Furnée et al report, in one of the largest series of subsequent operations for failed antireflux procedures, an overall success rate of 70%. Considering the 90% or greater success rate reported for primary operations, these results can be seen as “the glass is half full” vs “the glass is half empty.”
On the “half full” side, one must assume that in a group of patients with either defective emptying or incompetent cardia in whom a previous operation has failed and other less invasive modalities have been tried and failed (presumably), a two-thirds success rate is an excellent outcome. Furthermore, among those who presented with abnormal gastroesophageal reflux disease, esophageal acid exposure was decreased by the subsequent operation from 11% (preoperatively) to approximately 4% (postoperatively) (<4.6% is considered normal).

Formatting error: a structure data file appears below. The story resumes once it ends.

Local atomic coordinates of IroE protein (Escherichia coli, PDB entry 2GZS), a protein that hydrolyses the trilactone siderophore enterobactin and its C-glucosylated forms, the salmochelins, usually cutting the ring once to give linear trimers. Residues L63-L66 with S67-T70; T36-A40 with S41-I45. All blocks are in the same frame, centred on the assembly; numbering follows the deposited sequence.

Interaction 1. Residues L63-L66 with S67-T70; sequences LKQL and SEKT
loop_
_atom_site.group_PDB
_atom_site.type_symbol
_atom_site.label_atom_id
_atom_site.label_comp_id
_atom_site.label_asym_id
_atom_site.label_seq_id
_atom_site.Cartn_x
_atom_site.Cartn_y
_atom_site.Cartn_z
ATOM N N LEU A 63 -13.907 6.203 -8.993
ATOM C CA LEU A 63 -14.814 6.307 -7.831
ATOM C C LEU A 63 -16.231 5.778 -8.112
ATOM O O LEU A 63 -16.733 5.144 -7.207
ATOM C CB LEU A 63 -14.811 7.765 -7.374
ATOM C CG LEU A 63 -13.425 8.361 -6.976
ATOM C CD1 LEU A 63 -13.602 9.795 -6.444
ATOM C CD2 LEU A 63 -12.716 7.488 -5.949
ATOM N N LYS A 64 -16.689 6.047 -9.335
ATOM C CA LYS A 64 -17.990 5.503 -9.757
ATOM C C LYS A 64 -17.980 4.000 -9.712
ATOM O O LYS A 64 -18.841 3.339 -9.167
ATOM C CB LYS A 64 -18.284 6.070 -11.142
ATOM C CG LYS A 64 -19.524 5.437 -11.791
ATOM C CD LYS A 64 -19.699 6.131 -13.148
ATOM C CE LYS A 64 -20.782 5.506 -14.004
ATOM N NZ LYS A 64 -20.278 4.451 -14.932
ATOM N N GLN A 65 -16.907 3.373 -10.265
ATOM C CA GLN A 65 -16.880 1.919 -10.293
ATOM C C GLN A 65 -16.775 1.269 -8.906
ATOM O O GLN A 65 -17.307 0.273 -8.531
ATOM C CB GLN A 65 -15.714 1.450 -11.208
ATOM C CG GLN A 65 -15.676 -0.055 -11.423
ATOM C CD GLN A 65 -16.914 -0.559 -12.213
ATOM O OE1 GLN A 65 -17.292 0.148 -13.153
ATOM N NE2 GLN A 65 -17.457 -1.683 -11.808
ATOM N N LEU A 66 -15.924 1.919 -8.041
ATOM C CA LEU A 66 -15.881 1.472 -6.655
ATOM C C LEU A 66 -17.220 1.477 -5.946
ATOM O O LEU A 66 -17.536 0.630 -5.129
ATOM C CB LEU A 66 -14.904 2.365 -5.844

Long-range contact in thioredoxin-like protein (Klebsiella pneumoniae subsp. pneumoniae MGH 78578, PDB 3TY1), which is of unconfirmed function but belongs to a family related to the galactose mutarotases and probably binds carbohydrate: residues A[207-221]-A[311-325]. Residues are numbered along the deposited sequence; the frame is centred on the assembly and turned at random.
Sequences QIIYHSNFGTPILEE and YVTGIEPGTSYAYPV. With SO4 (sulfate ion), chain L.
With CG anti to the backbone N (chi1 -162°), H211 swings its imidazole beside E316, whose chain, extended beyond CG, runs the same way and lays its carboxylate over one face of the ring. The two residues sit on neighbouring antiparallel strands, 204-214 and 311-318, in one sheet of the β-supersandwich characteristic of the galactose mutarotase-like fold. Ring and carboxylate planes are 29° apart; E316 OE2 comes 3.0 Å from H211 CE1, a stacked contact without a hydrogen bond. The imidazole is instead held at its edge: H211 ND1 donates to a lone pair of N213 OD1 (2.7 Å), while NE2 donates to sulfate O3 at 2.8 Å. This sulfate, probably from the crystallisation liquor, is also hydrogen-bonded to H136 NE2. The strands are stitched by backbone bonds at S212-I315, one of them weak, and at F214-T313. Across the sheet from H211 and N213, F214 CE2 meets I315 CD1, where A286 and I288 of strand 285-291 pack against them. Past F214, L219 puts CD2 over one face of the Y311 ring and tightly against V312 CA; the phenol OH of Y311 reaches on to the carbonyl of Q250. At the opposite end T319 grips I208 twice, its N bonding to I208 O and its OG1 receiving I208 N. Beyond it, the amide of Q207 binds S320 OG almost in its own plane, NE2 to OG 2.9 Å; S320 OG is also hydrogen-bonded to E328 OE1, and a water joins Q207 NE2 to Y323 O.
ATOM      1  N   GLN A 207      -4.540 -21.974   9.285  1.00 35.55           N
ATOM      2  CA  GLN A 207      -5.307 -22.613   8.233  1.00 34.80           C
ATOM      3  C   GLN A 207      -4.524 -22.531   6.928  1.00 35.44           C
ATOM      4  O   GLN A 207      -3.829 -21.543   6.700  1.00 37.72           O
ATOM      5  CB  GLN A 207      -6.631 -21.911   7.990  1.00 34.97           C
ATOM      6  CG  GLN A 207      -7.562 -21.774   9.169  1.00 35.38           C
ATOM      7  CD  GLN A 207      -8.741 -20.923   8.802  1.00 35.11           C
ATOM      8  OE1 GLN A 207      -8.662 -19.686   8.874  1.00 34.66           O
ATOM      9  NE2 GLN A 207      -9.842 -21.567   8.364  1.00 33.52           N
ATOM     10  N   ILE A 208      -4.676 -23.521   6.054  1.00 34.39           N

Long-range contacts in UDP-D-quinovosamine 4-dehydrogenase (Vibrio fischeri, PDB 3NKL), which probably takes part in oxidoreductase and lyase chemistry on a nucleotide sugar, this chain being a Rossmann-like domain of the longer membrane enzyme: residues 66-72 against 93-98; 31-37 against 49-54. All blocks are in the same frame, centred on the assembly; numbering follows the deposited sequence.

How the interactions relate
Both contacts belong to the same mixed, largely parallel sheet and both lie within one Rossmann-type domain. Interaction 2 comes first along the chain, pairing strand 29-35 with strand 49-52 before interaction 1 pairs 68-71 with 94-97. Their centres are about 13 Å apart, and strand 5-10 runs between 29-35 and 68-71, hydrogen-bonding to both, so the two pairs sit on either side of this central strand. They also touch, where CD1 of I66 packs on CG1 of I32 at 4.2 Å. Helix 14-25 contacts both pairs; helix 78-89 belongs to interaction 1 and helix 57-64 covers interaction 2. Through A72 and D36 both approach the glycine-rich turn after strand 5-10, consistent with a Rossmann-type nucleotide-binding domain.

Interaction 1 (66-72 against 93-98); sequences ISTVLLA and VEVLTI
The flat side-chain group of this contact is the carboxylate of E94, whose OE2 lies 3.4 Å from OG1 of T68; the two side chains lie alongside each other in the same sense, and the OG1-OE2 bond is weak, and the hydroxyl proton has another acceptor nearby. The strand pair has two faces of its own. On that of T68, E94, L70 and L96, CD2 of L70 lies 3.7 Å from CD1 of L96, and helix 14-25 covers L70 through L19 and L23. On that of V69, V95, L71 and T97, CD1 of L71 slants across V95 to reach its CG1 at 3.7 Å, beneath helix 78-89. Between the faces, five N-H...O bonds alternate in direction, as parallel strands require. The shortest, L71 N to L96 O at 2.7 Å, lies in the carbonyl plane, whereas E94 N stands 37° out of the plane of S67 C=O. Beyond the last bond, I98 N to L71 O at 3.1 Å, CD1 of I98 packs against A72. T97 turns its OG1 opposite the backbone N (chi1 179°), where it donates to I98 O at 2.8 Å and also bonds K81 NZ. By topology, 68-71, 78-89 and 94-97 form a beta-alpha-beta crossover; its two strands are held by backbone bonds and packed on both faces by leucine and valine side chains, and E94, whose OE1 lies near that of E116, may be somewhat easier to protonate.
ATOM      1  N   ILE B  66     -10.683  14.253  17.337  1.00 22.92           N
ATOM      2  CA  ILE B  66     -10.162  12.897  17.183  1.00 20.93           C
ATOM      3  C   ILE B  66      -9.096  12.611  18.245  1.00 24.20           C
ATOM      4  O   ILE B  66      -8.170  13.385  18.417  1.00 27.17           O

Pellegrini CA. Surgical Reintervention After Antireflux Surgery for Gastroesophageal Reflux Disease: A Prospective Cohort Study in 130 Patients—Invited Critique. Arch Surg. 2008;143(3):274. doi:10.1001/archsurg.2007.51